Capturing the cyclical patterns of forest clearance and planting in such an analysis is also difficult. Demand for timber and wood for biofuel is increasing, so there might have been recent growth in tree planting, and now these trees could be reaching maturity.

However, this growth is part of a cyclical felling process, so it may not indicate a long-term trend. As these plantations mature, forests may once again become fragmented.

Why are forests being lost or gained?

Understanding the reasons behind forest loss or gain is also challenging. The Fudan University study found that wildfires were linked to increased forest fragmentation in both the southern Amazon and central Siberia. But the reasons for these fires are probably very different and can often be complicated.

In central Siberia, unusually high temperatures have led to forest fires in recent years. Some of these fires may start in agricultural areas, but there are also underground peat fires (known as "zombie fires") that smolder throughout winter and reignite the surface during periods of drought. These fires do not represent intentional forest clearance by people.

On the other hand, fires are used deliberately as a tool to clear land for agriculture in the southern Amazon. These fires can also become worse during drought conditions.

Forest gains may result from changes in land management practices that do not necessarily represent natural forest regrowth. Switching from traditional, shifting cultivation (a form of agriculture where plots of land are cultivated temporarily before being abandoned to recover) to permanent tree cover crops, as seen with rubber in south-east Asia, would show up as decreased fragmentation.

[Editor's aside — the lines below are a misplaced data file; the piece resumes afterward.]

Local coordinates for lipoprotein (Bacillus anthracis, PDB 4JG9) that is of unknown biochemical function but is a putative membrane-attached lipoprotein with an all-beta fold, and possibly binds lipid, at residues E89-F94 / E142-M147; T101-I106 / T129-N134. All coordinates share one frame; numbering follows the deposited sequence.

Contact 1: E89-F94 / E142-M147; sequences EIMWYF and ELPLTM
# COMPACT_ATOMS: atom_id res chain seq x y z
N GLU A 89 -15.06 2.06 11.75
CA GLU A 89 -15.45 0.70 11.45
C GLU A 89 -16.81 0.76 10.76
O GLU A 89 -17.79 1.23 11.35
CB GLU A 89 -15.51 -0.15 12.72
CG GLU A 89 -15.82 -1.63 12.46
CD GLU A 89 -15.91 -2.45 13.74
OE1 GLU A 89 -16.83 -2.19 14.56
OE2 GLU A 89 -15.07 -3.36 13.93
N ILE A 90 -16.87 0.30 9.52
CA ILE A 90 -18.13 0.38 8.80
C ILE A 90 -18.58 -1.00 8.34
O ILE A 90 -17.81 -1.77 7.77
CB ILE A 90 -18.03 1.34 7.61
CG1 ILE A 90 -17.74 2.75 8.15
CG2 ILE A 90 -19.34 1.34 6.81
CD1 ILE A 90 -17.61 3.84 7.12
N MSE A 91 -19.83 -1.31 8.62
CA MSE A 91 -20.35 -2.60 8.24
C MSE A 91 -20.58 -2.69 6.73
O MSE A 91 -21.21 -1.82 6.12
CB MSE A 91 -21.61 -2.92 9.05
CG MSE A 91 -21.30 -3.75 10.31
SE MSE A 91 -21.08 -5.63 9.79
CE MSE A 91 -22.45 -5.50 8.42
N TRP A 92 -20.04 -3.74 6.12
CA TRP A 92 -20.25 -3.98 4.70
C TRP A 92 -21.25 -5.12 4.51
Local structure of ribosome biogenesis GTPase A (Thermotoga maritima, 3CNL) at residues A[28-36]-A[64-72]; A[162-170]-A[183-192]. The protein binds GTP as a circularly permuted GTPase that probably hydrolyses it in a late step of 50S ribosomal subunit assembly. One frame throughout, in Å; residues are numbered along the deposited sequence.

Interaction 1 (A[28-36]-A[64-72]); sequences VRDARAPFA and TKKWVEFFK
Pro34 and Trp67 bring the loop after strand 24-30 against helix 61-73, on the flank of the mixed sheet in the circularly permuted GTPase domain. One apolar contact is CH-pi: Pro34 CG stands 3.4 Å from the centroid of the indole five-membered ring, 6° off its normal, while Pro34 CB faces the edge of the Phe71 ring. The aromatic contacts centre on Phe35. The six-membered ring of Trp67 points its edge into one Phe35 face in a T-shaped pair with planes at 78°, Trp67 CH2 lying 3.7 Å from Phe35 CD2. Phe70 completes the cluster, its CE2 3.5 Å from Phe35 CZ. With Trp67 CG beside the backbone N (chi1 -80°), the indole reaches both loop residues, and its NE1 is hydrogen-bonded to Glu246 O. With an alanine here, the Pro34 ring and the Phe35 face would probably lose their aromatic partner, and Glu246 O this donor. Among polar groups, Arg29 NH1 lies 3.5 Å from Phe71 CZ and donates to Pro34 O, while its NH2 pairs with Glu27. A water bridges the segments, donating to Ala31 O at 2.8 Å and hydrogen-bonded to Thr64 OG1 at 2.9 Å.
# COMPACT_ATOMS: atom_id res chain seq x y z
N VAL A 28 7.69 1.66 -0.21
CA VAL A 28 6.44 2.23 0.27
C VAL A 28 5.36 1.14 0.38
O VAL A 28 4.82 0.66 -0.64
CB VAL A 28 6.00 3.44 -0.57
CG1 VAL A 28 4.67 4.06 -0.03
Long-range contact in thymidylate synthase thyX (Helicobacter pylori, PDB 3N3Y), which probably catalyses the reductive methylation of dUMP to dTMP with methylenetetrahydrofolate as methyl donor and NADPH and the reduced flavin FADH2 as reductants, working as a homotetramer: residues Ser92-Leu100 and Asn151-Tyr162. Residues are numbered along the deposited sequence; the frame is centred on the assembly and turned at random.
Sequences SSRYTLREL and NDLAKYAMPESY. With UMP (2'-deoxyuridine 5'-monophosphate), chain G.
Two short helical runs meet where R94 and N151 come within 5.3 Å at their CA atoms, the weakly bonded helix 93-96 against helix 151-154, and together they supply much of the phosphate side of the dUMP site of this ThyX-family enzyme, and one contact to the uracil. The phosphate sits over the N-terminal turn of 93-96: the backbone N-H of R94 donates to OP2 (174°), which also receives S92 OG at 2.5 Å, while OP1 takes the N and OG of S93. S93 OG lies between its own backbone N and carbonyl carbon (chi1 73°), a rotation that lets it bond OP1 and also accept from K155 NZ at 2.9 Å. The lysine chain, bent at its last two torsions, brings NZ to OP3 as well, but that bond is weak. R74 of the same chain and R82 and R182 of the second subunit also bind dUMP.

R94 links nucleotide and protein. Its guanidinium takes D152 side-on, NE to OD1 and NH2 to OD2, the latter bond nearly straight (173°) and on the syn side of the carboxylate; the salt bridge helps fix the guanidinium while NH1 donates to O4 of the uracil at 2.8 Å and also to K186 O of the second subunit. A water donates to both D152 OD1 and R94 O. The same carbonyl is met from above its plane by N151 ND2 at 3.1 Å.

And yet, it also signifies a decline in natural forest cover because areas are no longer being left to regrow naturally. This could lead to a decrease in biodiversity and possible hydrological consequences.

A raging wildfire in a forest.
A wildfire burning in Taiga forest, Siberia.

Large tracts of forests are important

What's clear is that large "intact" forest landscapes need to be protected. Forests create their own microclimates, with depths of shade, humidity and specific soils. These microclimates are significantly altered at the edges of forests.

In intact forests, animals can move over large distances without having to leave the habitat they depend upon. Similarly, plants, insects and amphibians that rely on specific forest microclimates can find new areas to establish and grow within the forest ecosystem.

Many animal and plant species can only thrive in these deep forests. The Mendolong bubble-nest frog, for example, inhabits a single mountain in Borneo and has never been found in a disturbed forest. Keeping tropical forests intact and unfragmented is critical for species such as this.

We need to keep a close eye on where we are losing and gaining forests – both for the sake of biodiversity and the climate.The Conversation

Eleanor Warren-Thomas, Lecturer in Conservation and Forestry, Bangor University

This article is republished from The Conversation under a Creative Commons license. Read the original article.